Mechanistic understanding regarding the functionality of microcrystalline cellulose and powdered cellulose as pelletization aids in wet-extrusion/spheronization
Powdered cellulose (PC) and microcrystalline cellulose (MCC) show considerable different behavior during wet-extrusion and spheronization.
While MCC is an appropriate pelletization aid, PC is not suitable. The differences were explained by either the “molecular-sponge” or the “crystallite-gel” hypothesis. To elucidate the differences in functionality, the effect of several polar solvents on liquid–solid interaction with PC and MCC was investigated.
In addition, PC was homogenized via high pressure homogenization to reduce particle size without affecting the degree of polymerization. Mixer torque rheometry (MTR), laser diffraction and texture analysis were used to characterize the behavior of PC and MCC in wet pastes, suspensions and pellets. PC and MCC interacted differently with solvents like dimethyl sulfoxide, dimethylformamide and several glycols during MTR experiments. While PC mainly swells in appropriate solvents, MCC showed a particle size reduction, partly into colloidal dimensions.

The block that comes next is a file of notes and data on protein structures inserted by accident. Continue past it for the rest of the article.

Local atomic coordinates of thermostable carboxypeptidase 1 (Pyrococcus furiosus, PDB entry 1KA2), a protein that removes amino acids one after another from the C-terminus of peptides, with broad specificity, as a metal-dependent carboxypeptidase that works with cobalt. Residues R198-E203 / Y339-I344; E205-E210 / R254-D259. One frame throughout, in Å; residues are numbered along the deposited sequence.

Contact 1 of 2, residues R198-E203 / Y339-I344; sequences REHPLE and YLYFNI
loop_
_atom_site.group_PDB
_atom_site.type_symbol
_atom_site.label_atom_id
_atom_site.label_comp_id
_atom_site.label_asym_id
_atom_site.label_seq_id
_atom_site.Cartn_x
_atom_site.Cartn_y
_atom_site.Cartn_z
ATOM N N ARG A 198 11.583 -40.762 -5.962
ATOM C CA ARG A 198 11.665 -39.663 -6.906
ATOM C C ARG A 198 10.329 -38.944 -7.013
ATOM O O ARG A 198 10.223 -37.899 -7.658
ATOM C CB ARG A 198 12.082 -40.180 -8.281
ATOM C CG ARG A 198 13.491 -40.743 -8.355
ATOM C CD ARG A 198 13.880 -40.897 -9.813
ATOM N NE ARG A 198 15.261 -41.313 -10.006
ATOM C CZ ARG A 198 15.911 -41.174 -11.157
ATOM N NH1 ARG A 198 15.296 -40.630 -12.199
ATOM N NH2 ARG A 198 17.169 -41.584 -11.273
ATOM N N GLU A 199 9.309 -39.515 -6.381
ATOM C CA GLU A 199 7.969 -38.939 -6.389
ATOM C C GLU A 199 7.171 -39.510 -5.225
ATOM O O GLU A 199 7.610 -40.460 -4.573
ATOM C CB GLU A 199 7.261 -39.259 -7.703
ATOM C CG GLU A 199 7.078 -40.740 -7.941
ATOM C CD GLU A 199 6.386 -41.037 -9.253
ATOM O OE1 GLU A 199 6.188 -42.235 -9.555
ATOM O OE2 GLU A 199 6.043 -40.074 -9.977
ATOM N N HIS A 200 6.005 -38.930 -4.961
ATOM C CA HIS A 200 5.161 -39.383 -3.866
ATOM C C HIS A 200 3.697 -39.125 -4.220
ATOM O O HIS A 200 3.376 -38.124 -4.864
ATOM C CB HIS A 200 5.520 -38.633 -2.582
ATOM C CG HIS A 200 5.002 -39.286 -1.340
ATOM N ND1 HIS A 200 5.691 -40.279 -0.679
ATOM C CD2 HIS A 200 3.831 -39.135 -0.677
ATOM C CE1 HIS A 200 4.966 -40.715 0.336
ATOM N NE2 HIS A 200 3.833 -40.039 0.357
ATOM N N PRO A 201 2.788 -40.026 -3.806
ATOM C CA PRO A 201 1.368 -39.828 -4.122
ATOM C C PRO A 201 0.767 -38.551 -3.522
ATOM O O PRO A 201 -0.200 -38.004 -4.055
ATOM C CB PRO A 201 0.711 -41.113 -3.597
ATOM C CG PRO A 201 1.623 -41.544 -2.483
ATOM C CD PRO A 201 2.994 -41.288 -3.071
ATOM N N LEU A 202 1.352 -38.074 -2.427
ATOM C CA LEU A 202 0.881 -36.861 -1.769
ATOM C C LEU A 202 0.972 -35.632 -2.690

Solvents that induced liberation of colloidal fibers, also enabled a wet-extrusion/spheronization process. The quantity of colloidal cellulose only had minor effect on the resulting pellet quality. Also, the properties of the used solvent had only minor impact on the pellet size, shape and mechanical stability. PC contained small amounts of colloidal fibers after high pressure homogenization.
With this pre-treated PC, wet-extrusion/spheronization process was also possible although the pellet quality is inferior to MCC pellets. Colloidal cellulose fibers have a major impact on the behavior of wet mass and on the feasibility for pellet production via wet-extrusion/spheronization. These insights provide new evidence for the “crystallite-gel” model. More on cellulose and pelletization